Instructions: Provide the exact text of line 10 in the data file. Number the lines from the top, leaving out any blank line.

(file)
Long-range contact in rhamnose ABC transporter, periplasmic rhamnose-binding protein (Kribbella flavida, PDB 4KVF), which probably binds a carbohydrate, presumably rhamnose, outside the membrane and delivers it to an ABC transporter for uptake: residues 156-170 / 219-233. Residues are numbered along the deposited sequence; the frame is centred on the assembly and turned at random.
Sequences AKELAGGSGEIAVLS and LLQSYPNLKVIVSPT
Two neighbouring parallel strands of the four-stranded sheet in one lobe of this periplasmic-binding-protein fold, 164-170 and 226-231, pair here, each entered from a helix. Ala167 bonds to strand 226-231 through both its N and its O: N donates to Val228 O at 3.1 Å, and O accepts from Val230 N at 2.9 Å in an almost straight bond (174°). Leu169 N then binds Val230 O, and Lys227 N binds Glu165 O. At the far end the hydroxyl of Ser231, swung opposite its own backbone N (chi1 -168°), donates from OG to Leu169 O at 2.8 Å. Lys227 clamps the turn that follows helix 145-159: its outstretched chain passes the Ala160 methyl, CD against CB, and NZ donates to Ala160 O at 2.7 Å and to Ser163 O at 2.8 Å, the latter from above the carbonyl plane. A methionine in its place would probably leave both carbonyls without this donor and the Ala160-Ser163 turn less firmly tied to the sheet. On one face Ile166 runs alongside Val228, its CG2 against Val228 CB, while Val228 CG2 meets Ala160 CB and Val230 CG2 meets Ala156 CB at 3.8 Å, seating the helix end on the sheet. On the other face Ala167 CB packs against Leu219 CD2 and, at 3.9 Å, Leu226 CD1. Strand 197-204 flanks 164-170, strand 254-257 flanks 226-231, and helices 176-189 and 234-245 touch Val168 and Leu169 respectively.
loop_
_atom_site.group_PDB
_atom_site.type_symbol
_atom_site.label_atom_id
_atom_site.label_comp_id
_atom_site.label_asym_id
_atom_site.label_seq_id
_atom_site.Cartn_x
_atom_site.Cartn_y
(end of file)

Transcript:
_atom_site.label_seq_id